The Delist Debate: Shareholder Casualties in a Market War
The 14th Amendment to the United States Constitution has spawned famous legal battles over the years. Passed in 1868 following the US Civil War, it formed the basis for Brown v Board of Education (1954, attacking racial segregation), Roe v Wade (1973, abortion rights), Bush v Gore (2000, presidential election), and Obergefell (2015, same sex marriage).
What is less well known is that this amendment also is the basis for the US concept of “corporate personhood”, making the company distinct from the shareholders.
Section 1 of the amendment begins, “All persons born or naturalized in the United States, and subject to the jurisdiction thereof, are citizens of the United States…”. In that context, “persons” has been interpreted by the courts to include corporations.
This isn’t just a US phenomenon. The United Kingdom landmark case of Salomon, dating to 1897 from the House of Lords, confirmed the 1862 statutory theory of corporate personality, meaning that the creditors of a company couldn’t recover from the shareholders personally for the company’s debts. Prior to becoming a Dominion in 1867, Canada imported Britain’s laws, including that same 1862 Corporations Act.
This means a company is in law considered for most purposes to be a “person”. It has rights and obligations. It can sign contracts in its own name, sue and be sued, buy and sell assets, hire and fire, pay taxes. Commerce continues.
When the company does well and its equity increases in value, the theory of corporate personhood means that the common shareholders are the winners. The converse is true as well, in that a decrease in equity value hurts those same shareholders.
Being able to buy and sell the shares of a company is important. It allows cash to flow to and from shareholders, in accordance with their separate needs and plans. This is the primary function of the world’s stock exchanges – to enable buyers and sellers of those shares to meet in a credible marketplace. We call that “liquidity”, in that the shareholders can liquidate their holdings into cash. (See here for a prior article on the current liquidity crisis in the junior markets and the TSXV’s response to it.)
The relentless war being waged through those stock exchanges and on the extractive sector generally has created a long list of casualties. Need proof of that war?
Freeport-McMoran Inc. is the world’s largest producer of molybdenum and copper, and also produces gold, cobalt and silver. It’s a good proxy for the global mining industry. In the summer of 2011in the midst of the commodity superbull market, its shares were trading over $50 a share on the NYSE. Those same shares are currently trading around $5.60 a share, with a 52-week low of around $3.50. Since FCX has 1.2B common shares outstanding, that plunge from $50 represents a destruction of wealth of roughly $50 billion.
But at least the shares are continuing to trade, and the shareholders have the opportunity to buy and sell as each sees fit. That opportunity is denied to shareholders of companies that delist from stock exchanges.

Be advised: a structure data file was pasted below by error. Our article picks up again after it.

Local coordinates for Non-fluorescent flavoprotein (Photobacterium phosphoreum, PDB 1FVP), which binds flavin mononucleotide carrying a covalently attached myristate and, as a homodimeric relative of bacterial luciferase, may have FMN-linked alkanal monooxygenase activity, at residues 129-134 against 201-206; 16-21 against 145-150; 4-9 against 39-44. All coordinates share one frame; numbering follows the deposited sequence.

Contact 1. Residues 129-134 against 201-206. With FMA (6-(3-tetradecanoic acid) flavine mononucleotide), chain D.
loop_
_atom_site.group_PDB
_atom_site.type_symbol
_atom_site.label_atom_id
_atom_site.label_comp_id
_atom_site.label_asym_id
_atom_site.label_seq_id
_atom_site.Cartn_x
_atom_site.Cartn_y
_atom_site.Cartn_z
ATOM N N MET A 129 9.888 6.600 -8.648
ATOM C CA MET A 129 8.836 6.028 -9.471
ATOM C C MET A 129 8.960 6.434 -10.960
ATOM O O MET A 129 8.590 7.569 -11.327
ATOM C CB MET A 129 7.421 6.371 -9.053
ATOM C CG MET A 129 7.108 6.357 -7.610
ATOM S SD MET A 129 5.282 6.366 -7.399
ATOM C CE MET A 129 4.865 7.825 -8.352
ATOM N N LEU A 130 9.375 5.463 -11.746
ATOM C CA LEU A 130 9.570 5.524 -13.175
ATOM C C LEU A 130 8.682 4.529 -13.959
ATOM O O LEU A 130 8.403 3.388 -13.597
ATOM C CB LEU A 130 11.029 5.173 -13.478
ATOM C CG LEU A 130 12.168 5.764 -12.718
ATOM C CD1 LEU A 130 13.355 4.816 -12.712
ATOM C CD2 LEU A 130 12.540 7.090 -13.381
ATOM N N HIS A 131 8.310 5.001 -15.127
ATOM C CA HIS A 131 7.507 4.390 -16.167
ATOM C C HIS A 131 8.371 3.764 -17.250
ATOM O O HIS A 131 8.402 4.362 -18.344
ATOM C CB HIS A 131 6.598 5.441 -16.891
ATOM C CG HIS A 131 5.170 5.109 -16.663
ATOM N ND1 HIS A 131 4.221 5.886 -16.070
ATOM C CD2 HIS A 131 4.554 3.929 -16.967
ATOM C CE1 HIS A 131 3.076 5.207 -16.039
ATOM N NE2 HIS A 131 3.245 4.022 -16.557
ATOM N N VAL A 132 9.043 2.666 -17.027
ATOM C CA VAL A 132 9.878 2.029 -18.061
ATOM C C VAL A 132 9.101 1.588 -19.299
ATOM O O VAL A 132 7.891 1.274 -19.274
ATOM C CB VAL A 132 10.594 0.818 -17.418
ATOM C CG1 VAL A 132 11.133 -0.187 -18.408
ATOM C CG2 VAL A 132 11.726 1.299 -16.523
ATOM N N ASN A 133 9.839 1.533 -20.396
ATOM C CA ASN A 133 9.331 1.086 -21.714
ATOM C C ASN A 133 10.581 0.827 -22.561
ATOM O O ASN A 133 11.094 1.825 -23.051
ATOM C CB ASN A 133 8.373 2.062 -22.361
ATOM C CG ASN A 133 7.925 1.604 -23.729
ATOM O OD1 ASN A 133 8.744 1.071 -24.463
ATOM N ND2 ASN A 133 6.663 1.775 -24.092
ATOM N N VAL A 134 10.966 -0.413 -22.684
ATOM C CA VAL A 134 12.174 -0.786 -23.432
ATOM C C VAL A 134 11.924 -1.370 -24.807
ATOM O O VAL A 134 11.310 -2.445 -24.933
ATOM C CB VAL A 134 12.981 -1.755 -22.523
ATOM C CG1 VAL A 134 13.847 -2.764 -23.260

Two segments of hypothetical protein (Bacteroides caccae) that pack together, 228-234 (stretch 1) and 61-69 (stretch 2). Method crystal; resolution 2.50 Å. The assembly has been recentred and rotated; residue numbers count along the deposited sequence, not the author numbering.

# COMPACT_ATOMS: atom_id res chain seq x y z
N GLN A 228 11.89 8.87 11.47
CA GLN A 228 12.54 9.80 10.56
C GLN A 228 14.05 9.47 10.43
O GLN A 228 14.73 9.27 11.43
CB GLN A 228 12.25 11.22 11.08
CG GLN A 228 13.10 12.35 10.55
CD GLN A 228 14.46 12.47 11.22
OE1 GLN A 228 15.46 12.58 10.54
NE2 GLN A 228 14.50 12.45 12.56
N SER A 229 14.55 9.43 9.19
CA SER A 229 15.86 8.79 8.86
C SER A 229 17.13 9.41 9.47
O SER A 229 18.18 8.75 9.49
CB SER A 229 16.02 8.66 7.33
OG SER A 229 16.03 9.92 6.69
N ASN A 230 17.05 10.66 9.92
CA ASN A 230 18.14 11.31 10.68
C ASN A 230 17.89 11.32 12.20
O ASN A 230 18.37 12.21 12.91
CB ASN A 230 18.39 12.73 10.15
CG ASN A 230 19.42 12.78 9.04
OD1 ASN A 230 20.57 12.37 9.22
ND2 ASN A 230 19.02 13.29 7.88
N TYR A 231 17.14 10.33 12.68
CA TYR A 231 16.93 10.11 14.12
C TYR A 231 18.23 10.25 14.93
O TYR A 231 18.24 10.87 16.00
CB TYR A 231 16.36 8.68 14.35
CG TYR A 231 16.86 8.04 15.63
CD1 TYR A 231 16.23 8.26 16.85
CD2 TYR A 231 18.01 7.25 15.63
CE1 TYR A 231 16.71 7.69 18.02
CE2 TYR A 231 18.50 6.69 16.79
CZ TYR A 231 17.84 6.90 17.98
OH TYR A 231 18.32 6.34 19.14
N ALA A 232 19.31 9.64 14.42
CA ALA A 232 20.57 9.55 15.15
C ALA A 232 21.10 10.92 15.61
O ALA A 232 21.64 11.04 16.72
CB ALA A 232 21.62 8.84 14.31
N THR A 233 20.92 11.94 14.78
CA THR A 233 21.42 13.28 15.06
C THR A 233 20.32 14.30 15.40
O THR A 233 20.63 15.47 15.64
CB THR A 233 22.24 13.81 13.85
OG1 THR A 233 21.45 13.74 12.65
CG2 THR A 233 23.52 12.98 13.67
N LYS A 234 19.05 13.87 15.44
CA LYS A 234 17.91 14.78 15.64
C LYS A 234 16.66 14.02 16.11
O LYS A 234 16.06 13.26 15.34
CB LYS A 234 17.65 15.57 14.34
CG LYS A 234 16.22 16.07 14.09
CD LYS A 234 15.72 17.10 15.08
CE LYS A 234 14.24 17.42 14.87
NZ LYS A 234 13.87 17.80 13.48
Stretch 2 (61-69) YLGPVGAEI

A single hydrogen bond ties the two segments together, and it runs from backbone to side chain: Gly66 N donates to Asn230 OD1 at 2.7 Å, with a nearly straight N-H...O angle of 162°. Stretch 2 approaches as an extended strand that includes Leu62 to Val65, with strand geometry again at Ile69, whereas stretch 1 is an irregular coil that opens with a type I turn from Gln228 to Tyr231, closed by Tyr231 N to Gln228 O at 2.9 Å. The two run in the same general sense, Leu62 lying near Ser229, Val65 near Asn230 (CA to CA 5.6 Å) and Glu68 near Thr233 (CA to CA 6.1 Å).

One example of this is Rare Element Resources Ltd. (REE on NYSE, at least for now). REE announced on Feb 1, 2016 that it will voluntarily delist its shares from the NYSE. Quoting from the press release:
The Company’s board of directors has determined that it would be in the best interest of the Company and its shareholders to voluntarily delist from the NYSE MKT exchange due to costs associated with the continued listing and NYSE MKT continued listing requirements… The Company intends to have its shares traded on the OTC Pink Current Information marketplace once the delisting from NYSE MKT is complete.
The NYSE is the world’s largest stock exchange. On Feb 5, 2016 it saw 1,167,104,502 shares change hands through its platform at an average price of $79.84, for traded value of over $93B. That was in merely one day. The shareholders of REE had access to that liquidity and to the credibility that being listed on that global stage brings with it.
Those same shareholders will soon be facing the Pinks, where the traded volume that same day for all the OTC markets totalled $797M, on only 92,000 trades. The REE shareholders will have to contend with limited liquidity and, in all likelihood, a more punitive bid-ask spread and less disclosure / compliance.
We’re not picking on REE. It’s a classic example of The Rolling Stones song, I’m Gonna Walk Before They Make Me Run. REE is voluntarily delisting before it fails to meet the NYSE’s continuing listing requirements and gets punted off the exchange. In that context, it’s a good decision for the company.
But it’s an example of a decision that might be good for the company but not for the shareholders still holding shares. It’s hard to see how that decision is “in the best interest of the shareholders” who are distinct from the company.
In writing this article I did some research on the insider trading history for REE. Some officers and directors sold their shares at prices far above today’s 7 cents, others didn’t. It’s tempting to lash out at the sellers who took capital out of the market, but it would also be unfair. As long as they didn’t mislead the marketplace or fail in their disclosure obligations, then the insiders of a company are just as entitled to sell as are the arm’s length shareholders.
That, too, is part of the theory of corporate personhood. The officers and directors are distinct from the company itself. Their rights and obligations are related to but separate from the company’s. The 14th Amendment enshrined these principles and they won’t go away anytime soon.